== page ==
Quirks & Quarks·Analysis

We could be a wing-beat closer to machines that fly like birds — with flapping wings

Bob McDonald's blog: Practical ornithopters that fly like hummingbirds or dragonflies have been a long-time dream. A new electrically powered flapping wing system could make insect-like flying machines a reality.

Bob McDonald's blog: A team in the UK has developed a tiny robot with a new design for flapping wings

The flapping wings of this robot designed by engineers at the University of Bristol in the U.K., are driven by electrical charges in the metal plates at the wing roots rather than by spinning motors. (Tim Helps, University of Bristol)

A British team has developed a new miniature flying robot that flaps its wings like an insect, with no conventional motors and gears. It's a step toward flapping flight that's more like the way animals do it.

Nature, of course, uses flapping wings on everything from mosquitoes to condors. Humans have had more success building flying machines that use propellers, rockets and jets.

But designing machines that imitate nature by flapping wings has been an ambition that goes back centuries. Leonardo da Vinci dreamed of human powered flight in the late 15th century with his designs for ornithopters, devices meant to to be constructed out of wood and cloth with wings attached to oar-like levers.

The pilot would use their arms to pump the levers up and down to power the wings.

As far as we know, da Vinci never built his designs. And human muscle power would have been insufficient to lift the weight of the machine and its pilot into the air.

In 2006, a team at the University of Toronto built the first piloted flapping wing aircraft to achieve sustained flight. It was driven by a gasoline engine and made a brief demonstration flight. 

WATCH | Flight of the University of Toronto Institute for Aerospace Studies ornithopter:

Then in 2010 the same team achieved the first human-powered ornithopter flight in an ultralight vehicle called Snowbird. Its wings spanned 32 metres, which is about the length of the wings on a 737 airliner, yet it weighed only 43 kg.

The gossamer aircraft was towed up to flight speed by a vehicle and then released. Then the pilot pumped a bicycle-style system that connected to the wings through a system of pumps and pulleys. It was able to maintain level flight with flapping wings alone for about 20 seconds, a few metres above the ground before gently landing. 

The vehicle now hangs on display at the Canadian Aviation and Space Museum in Ottawa.

The Snowbird ornithopter in flight. Its design was inspired by sketches made by Leonardo da Vinci in 1485. (Canadian Press)

When it comes to ornithopters, smaller machines a few tens of centimetres long have had the greatest success because weight can be reduced to a minimum. There are kits you can build at home, powered by rubber bands or small electric motors. But controlling ornithopters is difficult because of the machinery required to manipulate the wing as it flaps to maintain stable flight.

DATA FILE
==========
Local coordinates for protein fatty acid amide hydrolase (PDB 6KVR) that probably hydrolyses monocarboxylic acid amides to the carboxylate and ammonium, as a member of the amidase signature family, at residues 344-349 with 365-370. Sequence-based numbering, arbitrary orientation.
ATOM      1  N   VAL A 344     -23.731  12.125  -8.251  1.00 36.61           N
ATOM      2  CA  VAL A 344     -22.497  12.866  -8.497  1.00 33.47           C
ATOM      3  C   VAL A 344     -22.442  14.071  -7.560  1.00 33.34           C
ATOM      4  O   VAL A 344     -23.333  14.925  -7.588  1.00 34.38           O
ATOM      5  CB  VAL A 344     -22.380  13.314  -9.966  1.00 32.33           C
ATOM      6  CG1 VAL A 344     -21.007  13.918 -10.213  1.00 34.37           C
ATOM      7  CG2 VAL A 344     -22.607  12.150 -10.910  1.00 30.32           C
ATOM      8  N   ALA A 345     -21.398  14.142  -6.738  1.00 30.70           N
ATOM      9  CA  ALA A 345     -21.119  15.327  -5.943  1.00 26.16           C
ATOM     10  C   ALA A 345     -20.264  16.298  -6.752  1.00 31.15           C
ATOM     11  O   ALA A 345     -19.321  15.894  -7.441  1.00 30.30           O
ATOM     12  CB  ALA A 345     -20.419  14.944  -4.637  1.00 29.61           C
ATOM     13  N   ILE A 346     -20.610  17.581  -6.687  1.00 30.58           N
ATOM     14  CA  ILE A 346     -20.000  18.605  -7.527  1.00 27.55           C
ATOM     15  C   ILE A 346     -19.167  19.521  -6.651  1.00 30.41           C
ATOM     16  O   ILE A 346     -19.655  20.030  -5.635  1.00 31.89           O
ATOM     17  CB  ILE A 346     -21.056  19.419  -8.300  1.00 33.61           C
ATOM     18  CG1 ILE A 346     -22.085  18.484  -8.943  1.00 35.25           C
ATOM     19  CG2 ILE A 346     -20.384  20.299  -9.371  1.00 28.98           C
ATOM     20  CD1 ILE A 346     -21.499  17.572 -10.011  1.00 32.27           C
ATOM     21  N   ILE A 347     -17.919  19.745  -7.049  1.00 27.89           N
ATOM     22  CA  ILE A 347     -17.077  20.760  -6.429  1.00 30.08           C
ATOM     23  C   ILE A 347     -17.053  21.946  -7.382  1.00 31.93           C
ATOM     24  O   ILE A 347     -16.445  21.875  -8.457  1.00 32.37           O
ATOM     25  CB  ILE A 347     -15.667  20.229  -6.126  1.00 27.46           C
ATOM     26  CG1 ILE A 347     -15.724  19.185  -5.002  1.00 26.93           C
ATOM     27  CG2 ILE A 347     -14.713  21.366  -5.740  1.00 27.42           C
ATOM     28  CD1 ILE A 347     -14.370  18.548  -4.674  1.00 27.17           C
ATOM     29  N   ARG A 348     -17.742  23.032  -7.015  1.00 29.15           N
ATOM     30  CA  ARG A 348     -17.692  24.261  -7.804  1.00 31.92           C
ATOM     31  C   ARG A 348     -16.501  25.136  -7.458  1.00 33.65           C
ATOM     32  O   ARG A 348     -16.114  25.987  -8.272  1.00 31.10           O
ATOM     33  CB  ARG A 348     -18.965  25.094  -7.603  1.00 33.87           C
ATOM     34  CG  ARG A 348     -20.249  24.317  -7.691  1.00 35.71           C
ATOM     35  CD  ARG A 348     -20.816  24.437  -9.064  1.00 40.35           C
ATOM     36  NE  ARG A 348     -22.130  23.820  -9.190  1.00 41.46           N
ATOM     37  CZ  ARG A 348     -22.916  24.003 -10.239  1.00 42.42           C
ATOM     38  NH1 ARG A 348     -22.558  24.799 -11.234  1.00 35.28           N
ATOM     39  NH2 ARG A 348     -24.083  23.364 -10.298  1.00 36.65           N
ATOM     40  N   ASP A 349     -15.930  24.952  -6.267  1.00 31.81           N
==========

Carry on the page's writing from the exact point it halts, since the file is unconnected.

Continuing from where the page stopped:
Getting an ornithopter to hover, fly backwards and be extremely manoeuvrable like a hummingbird or dragonfly has proved beyond our abilities.

That's one reason propeller-driven drones have dominated the market: they are easier to design and fly.

A team at the University of Bristol Faculty of Engineering in the U.K., has taken a new approach to flapping-wing flight with a robot currently in development. It eliminates traditional motors altogether, and is instead powered by electrostatic forces that involve no rotating parts or gears. The wings are driven by a unique system they call a liquid-amplified zipping actuator, or LAZA.

They published their latest findings this month in the journal Science Robotics.

WATCH | The University of Bristol LAZA device:

At the base of each wing is a pair of curved metal plates, one above and one below. An electric charge is applied to those plates, alternating from one to the other. A liquid surrounding the wing root amplifies the charge, so the wing is drawn up and down by electrostatic forces. The team says the flapping force exceeds those of both mammalian and insect muscle, and matches that of other mechanical flapping mechanisms driven by spinning motors.

The scientists hope that with LAZA, they've found a mechanism to drive future miniature flying machines that are even smaller — perhaps the size of insects.

Micro-robots that fly like insects would be extremely useful working their way through small spaces among the rubble of a collapsed building to find survivors, or entering hazardous environments.

A hummingbird sipping nectar. The speed and maneuverability provided by flapping wings is something ornithopter designers dream of emulating. (Submitted by Bindhu Mohan)

So the next time an annoying insect manages to escape a swat from your hand, think about how remarkable its flying abilities are, and how difficult it is for us humans to duplicate them.

ABOUT THE AUTHOR

Bob McDonald is the host of CBC Radio's award-winning weekly science program, Quirks & Quarks. He is also a science commentator for CBC News Network and CBC-TV's The National. He has received 12 honorary degrees and is an Officer of the Order of Canada.

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